(5)

FM is generally used by radiotelephone transmitter operating in the VHF and higher

frequency bands.

4.

Behavior of radio waves in different media.

a. Radio waves are subject to the influence of the environment in which they are propagated.

When a radio wave leaves the boundary of one medium and enters another, the wave changes direction. Three things can occur when a wave passes from one medium to another:

(1)

Some of the energy can be reflected back into the initial medium.

(2)

Some of the energy may be transmitted into the second medium where it may continue at

a different velocity.

(3)

Some of the energy may be absorbed by the medium.

b. Reflected waves are neither transmitted nor absorbed, but are reflected from the surface of

the medium they encounter. The basic analogy that illustrates this concept is the mirror. Figure 1-10 illustrates the reflection of a light beam from a flashlight. If a wave is directed against a mirror, the wave that strikes the surface is called the incident wave, and the one that bounces back is called the reflected wave. This also occurs when a wave is transmitted skyward, reflect off the ionosphere, and returns to a receiving station. The angle of reflection equals the angle of incidence.

c. When a wave passes from one medium into a medium that has a different propagation

velocity, a change in the direction of the wave will occur. This changing of direction is called refraction. Possibly the most common recollection of this is when you dip a spoon into a glass of water; the spoon handle appears bent. Figure 1-10 also shows how a wave is refracted (bent) as it travels from one medium to another, such as a radio wave bending as it passes through the atmosphere.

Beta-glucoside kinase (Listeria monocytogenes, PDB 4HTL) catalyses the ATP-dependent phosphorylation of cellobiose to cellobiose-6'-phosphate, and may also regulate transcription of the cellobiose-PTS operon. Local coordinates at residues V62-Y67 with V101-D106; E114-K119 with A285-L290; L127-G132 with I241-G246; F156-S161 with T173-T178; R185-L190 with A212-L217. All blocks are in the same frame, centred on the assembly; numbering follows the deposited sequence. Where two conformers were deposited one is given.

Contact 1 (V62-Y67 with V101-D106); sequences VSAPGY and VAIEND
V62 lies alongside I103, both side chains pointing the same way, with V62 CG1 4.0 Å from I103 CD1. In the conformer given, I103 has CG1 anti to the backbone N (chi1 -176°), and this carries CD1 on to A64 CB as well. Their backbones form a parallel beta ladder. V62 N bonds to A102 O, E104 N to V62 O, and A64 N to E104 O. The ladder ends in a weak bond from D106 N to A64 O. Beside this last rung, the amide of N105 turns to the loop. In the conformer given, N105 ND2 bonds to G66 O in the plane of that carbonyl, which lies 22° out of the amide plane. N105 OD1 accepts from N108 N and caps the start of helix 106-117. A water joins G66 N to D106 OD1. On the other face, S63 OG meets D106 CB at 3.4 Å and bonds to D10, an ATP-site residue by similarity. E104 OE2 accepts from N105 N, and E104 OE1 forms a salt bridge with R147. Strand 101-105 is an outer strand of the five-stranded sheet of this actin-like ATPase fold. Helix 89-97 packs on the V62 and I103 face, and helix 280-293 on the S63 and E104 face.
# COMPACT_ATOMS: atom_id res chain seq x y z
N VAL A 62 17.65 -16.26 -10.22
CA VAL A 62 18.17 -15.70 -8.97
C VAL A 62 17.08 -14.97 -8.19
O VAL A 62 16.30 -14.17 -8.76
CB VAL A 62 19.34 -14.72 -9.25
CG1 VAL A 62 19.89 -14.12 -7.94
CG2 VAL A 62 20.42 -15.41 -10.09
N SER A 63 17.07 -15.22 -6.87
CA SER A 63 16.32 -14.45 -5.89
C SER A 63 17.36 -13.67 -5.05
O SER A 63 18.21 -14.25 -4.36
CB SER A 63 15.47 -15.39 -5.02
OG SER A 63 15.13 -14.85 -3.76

d. When a radio wave encounters an obstacle in its path, it bends around the obstacle. This

bending is called diffraction, and results in a change of direction of part of the energy from the normal

line-of-sight path. Figure 1-11 shows a signal that is diffracted around a mountain range. Between the mountains and the house, the closer you are to the house, the stronger the signal. Conversely, the closer you are to the mountains, the weaker the signal. When reconnoitering a hilly area prior to an operation, radio checks should be made to determine areas of poor radio reception.

e. Absorption occurs when radio waves are transmitted from one medium to another, with a

resultant loss of energy. For example, if a radio signal is propagated through trees during the summer months, the foliage will absorb some of the energy of the signal. The same signal transmitted during the winter months may pass because the trees have shed their leaves and do not absorb the signal. A receiving antenna should be erected so that it is in the best position possible to absorb incoming electromagnetic energy.

Figure 1-10. Reflection and refraction of a light beam. Figure 1-11. Diffraction of a TV

Figure 1-10. Reflection and refraction of a light beam.